Monday, August 01, 2005

Syntactic Abstraction

One of Lisp's primary attractions for me is the ability to build syntactic abstractions. Too many languages require you to write the same N lines of code every time you want to accomplish a common task, but with Lisp you can write a function or macro to abstract it. Consider the following code which implements the REST API's place/find-near-point function:

(def-api-function place/find-near-point
((key 'string "user access key")
(latitude 'float "latitude of center point")
(longitude 'float "longitude of center point")
(distance 'integer "distance in meters"))
"Find places within the radius of a circle centered on the
specified latitude and longitude."
(let ((places (if (and latitude longitude distance)
(find-places-near (list latitude longitude) distance)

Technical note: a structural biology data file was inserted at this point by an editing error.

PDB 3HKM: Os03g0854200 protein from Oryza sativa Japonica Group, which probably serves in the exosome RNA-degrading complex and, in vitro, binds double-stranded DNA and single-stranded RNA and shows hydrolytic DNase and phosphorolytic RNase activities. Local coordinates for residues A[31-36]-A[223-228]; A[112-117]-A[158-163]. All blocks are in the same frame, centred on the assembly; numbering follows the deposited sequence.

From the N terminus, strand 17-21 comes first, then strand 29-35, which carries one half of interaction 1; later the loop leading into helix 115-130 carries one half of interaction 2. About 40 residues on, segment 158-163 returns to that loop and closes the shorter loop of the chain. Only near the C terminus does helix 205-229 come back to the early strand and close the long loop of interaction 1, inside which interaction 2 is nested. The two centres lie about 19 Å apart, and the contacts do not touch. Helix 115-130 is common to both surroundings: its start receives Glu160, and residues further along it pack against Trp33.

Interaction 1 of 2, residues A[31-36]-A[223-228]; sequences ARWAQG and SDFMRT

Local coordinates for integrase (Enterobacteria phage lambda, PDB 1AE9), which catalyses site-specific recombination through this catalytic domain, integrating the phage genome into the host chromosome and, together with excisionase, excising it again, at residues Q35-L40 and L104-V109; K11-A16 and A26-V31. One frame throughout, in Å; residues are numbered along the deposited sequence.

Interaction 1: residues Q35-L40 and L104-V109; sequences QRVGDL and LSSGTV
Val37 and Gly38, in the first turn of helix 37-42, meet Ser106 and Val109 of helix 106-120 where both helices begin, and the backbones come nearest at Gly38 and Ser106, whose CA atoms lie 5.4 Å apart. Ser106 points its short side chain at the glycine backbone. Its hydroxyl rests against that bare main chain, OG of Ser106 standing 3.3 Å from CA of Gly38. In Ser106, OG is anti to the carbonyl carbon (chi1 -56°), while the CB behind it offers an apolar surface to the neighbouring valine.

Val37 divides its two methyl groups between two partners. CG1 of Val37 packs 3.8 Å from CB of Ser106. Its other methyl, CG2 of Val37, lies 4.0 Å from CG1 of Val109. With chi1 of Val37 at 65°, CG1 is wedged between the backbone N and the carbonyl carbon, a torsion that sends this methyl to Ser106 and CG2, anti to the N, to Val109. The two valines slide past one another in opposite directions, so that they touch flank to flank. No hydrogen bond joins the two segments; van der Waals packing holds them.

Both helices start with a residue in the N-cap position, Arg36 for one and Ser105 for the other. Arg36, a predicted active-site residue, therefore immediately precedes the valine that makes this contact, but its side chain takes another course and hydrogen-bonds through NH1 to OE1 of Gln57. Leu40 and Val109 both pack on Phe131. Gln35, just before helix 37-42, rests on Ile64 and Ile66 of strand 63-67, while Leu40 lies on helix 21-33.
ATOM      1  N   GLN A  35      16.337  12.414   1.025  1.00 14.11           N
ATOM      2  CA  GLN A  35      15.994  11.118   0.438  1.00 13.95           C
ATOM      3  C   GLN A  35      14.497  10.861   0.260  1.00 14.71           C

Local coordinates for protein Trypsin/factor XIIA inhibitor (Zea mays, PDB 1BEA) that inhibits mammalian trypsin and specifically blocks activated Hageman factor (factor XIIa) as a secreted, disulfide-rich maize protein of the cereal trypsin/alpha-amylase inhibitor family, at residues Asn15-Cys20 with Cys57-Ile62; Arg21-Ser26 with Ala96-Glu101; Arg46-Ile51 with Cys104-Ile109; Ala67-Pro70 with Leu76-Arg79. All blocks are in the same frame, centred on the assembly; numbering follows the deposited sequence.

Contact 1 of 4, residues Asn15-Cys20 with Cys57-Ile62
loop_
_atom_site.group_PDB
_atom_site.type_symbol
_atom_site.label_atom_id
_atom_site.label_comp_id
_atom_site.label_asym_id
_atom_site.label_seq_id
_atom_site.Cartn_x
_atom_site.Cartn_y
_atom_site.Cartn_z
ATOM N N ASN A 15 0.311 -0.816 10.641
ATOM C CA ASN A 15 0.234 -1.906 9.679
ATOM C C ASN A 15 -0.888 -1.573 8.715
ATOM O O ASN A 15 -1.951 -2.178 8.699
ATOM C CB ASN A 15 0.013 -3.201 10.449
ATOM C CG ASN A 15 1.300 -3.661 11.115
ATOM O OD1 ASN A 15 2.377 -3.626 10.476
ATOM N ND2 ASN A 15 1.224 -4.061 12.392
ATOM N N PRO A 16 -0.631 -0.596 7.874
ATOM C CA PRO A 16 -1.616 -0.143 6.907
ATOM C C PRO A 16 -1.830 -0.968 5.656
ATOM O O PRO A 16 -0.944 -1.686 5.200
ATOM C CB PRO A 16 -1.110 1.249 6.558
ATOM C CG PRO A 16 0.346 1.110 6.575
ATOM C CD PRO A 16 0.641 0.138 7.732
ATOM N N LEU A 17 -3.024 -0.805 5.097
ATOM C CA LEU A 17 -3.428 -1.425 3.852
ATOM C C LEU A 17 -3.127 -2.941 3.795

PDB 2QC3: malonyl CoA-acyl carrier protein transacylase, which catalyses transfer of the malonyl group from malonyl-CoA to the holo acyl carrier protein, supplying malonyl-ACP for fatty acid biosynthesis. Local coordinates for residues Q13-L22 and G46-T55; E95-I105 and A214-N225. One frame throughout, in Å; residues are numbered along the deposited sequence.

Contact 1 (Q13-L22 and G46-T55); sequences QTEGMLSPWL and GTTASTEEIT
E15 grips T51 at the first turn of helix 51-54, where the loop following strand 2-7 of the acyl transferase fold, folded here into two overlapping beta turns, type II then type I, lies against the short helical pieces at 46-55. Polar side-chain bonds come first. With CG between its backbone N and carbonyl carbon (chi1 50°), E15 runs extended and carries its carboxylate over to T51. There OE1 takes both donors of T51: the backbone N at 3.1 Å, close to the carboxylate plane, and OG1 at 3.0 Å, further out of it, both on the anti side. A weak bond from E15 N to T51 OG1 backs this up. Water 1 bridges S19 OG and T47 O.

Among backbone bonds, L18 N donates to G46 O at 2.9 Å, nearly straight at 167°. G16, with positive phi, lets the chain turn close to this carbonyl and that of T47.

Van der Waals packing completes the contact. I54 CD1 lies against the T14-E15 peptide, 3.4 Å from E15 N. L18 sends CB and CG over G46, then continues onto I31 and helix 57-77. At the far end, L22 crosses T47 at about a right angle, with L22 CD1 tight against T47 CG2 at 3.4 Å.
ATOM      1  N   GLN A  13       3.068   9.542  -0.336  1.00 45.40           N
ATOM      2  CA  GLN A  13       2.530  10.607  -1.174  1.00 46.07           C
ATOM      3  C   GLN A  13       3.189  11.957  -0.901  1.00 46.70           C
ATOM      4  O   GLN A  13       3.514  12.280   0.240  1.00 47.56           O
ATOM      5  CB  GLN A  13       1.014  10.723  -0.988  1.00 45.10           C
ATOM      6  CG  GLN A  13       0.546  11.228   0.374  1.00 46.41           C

(list (make-dummy-place)))))
(with-api-response (stream)
(dolist (place places)
(generate-place-details stream place)))))

Isn't that pretty? Concise and simple, yet it accomplishes quite a number of repetitive tasks including registering the function as an API request handler, decoding and validating input parameters, and generating either a help page or the appropriate XML response.

2 Comments:

Anonymous Anonymous said...

AIUI, you are doing two things: you are proving a REST API for your data, and you are dynamically generating HTML pages from your data.

Are you internally querying your data via the REST API as well, or is this handled with another function, or even through def-api-function magic (if so, how do you discriminate the caller)?

1:30 AM  
Blogger CafeSpot said...

The HTML pages and the REST API use the same backend functions to grab data, in this case find-places-near.

1:17 PM  

<< Home